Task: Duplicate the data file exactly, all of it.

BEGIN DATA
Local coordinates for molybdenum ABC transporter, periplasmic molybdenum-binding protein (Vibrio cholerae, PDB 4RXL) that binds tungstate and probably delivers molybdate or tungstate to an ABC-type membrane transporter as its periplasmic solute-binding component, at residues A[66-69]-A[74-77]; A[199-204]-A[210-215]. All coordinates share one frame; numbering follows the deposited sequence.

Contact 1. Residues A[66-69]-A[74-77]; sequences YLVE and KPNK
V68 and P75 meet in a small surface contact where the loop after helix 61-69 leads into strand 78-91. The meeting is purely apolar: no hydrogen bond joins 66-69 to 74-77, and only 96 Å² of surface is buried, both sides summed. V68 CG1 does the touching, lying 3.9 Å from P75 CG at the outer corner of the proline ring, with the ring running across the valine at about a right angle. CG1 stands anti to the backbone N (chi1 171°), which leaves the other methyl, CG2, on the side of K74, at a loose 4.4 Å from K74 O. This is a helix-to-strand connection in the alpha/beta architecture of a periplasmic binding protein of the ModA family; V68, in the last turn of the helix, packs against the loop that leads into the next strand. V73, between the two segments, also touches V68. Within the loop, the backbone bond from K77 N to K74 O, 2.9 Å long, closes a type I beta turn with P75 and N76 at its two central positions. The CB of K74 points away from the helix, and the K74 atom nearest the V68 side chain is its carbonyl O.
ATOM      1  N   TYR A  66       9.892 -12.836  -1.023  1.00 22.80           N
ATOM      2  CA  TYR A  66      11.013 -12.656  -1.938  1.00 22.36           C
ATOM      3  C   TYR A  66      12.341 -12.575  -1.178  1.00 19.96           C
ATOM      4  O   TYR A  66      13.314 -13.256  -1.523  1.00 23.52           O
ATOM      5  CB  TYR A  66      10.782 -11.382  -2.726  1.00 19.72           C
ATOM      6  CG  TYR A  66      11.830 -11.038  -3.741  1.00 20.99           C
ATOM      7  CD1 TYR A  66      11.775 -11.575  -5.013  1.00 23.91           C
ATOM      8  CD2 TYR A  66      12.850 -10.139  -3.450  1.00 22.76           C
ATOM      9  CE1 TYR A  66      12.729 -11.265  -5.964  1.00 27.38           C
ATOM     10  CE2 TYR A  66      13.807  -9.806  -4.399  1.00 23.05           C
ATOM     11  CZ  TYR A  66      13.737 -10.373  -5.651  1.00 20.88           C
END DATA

Local coordinates for molybdenum ABC transporter, periplasmic molybdenum-binding protein (Vibrio cholerae, PDB 4RXL) that binds tungstate and probably delivers molybdate or tungstate to an ABC-type membrane transporter as its periplasmic solute-binding component, at residues A[66-69]-A[74-77]; A[199-204]-A[210-215]. All coordinates share one frame; numbering follows the deposited sequence.

Contact 1. Residues A[66-69]-A[74-77]; sequences YLVE and KPNK
V68 and P75 meet in a small surface contact where the loop after helix 61-69 leads into strand 78-91. The meeting is purely apolar: no hydrogen bond joins 66-69 to 74-77, and only 96 Å² of surface is buried, both sides summed. V68 CG1 does the touching, lying 3.9 Å from P75 CG at the outer corner of the proline ring, with the ring running across the valine at about a right angle. CG1 stands anti to the backbone N (chi1 171°), which leaves the other methyl, CG2, on the side of K74, at a loose 4.4 Å from K74 O. This is a helix-to-strand connection in the alpha/beta architecture of a periplasmic binding protein of the ModA family; V68, in the last turn of the helix, packs against the loop that leads into the next strand. V73, between the two segments, also touches V68. Within the loop, the backbone bond from K77 N to K74 O, 2.9 Å long, closes a type I beta turn with P75 and N76 at its two central positions. The CB of K74 points away from the helix, and the K74 atom nearest the V68 side chain is its carbonyl O.
ATOM      1  N   TYR A  66       9.892 -12.836  -1.023  1.00 22.80           N
ATOM      2  CA  TYR A  66      11.013 -12.656  -1.938  1.00 22.36           C
ATOM      3  C   TYR A  66      12.341 -12.575  -1.178  1.00 19.96           C
ATOM      4  O   TYR A  66      13.314 -13.256  -1.523  1.00 23.52           O
ATOM      5  CB  TYR A  66      10.782 -11.382  -2.726  1.00 19.72           C
ATOM      6  CG  TYR A  66      11.830 -11.038  -3.741  1.00 20.99           C
ATOM      7  CD1 TYR A  66      11.775 -11.575  -5.013  1.00 23.91           C
ATOM      8  CD2 TYR A  66      12.850 -10.139  -3.450  1.00 22.76           C
ATOM      9  CE1 TYR A  66      12.729 -11.265  -5.964  1.00 27.38           C
ATOM     10  CE2 TYR A  66      13.807  -9.806  -4.399  1.00 23.05           C
ATOM     11  CZ  TYR A  66      13.737 -10.373  -5.651  1.00 20.88           C